In opposition to this conclusion, Yarber argues that the 2011 Amendment is void for lack of consideration and that the unmodified Employment Contract was in effect when defendants terminated his employment. Pl.'s Mem. Opp. Mot. Dismiss 5. Defendants respond that ERISA preempts state contract law issues related to the amendment of an ERISA plan, and that (in any event) Yarber received consideration for the 2011 Amendment. Defs.' Mem. Supp. Mot. Dismiss 9-14.

Because ERISA allows employers to amend or eliminate employee welfare benefit plans, " [t]o the extent . . . that

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contract principles are implicated, they are entirely preempted by ERISA." O'Shea v. Commercial Credit Corp., 930 F.2d 358, 362 n.3 (4th Cir. 1991), superseded by statute on other grounds, 29 U.S.C. § 626(f). ERISA preemption precludes any argument that an otherwise valid plan amendment is void for lack of consideration. See id.; Tobin v. Ravenswood Aluminum Corp., 838 F.Supp. 262, 269-70 (S.D. W.Va. 1993). Thus, the court rejects Yarber's consideration argument.

Alternatively, Yarber argues that even if ERISA preempts state law, the terms of the Employment Contract require any amendment to comply with North Carolina contract law; therefore, failure of consideration voids the 2011 Amendment. See Pl.'s Mem. Opp. Mot. Dismiss 7. Under North Carolina law, an agreement to alter a contract must be supported by consideration. Brenner v. Little Red Sch. House, Ltd., 302 N.C. 207, 215, 274 S.E.2d 206, 212 (1981); Wheeler v. Wheeler, 299 N.C. 633, 637, 263 S.E.2d 763, 765 (1980). Consideration is " any benefit, right, or interest bestowed upon the promisor, or any forbearance, detriment, or loss undertaken by the promisee." Brenner, 302 N.C. at 215, 274 S.E.2d at 212; Sessler v. Marsh, 144 N.C.App. 623, 634, 551 S.E.2d 160, 167 (2001). Creation of a definite term of employment for an at-will employee is consideration that will support an amendment to an employment contract. See Hejl v. Hood, Hargett & Assocs., Inc., 196 N.C.App. 299, 304, 674 S.E.2d 425, 428 (1999); Amdar, Inc. v. Satterwhite, 37 N.C.App. 410, 414, 246 S.E.2d 165, 167 (1978). Among other benefits Yarber received by signing the 2011 Amendment, the 2011 Amendment created a term of employment for Yarber, who had formerly been an at-will employee. See Compl. ¶ 70; Employment Contract § 4(a).[1] In return, Yarber abandoned his right to severance benefits. See Compl. ¶ ¶ 60-65. This consideration suffices to uphold the 2011 Amendment. Cf. Chaplin v. NationsCredit Corp., 307 F.3d 368, 374-75 (5th Cir. 2002). Thus, assuming without deciding that the Employment Contract requires amendments to be supported by consideration, Yarber received consideration in exchange for surrendering his right to change-in-control severance pay, and the 2011 Amendment is valid.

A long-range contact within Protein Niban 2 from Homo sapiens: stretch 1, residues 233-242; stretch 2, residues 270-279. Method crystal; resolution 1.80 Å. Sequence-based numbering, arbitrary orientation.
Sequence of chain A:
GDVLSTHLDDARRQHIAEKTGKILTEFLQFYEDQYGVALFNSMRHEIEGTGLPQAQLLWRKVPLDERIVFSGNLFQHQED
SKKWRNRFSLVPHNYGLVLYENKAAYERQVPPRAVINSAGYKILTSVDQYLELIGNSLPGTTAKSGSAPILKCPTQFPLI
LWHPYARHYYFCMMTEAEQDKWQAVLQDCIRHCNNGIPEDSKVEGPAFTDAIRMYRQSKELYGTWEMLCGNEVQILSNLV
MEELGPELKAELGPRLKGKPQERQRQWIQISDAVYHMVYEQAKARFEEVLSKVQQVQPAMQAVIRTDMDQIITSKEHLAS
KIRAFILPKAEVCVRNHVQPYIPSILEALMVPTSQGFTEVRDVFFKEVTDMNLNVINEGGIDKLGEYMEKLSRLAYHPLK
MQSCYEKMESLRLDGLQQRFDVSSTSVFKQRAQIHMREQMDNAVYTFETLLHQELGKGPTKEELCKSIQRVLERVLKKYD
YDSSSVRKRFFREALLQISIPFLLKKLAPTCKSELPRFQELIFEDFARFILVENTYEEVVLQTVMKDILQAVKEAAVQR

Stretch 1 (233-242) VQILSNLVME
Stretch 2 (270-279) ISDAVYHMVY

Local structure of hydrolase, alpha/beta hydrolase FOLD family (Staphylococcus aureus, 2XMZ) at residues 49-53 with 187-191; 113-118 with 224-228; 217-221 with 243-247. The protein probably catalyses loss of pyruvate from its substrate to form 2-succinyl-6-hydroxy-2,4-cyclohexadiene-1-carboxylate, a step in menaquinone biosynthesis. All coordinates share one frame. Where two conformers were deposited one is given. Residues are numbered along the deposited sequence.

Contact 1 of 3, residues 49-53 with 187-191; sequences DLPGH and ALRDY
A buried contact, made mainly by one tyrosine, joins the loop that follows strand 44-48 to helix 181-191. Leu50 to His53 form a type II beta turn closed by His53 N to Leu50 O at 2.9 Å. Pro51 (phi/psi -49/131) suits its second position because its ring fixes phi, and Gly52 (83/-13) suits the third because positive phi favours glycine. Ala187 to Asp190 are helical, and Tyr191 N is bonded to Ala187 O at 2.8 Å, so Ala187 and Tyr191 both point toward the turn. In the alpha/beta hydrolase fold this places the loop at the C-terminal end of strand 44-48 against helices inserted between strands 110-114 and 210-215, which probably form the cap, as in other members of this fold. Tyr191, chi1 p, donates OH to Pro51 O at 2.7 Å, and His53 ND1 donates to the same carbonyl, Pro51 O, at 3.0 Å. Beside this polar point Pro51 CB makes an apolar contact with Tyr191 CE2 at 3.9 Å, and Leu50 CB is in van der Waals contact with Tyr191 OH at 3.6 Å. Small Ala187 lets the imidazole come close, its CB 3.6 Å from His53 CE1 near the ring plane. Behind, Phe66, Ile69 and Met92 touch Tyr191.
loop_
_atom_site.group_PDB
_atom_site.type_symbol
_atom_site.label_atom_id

As for Yarber's argument concerning his termination, the 2011 Amendment deleted the language granting Yarber eligibility for change-in-control severance payments, and created a term of employment ending on November 4, 2011. After November 4, 2011, Yarber became an at-will employee with no employment contract. See Compl. ¶ ¶ 66, 70. On November 14, 2011, defendants terminated Yarber's at-will employment. Id. ¶ 100.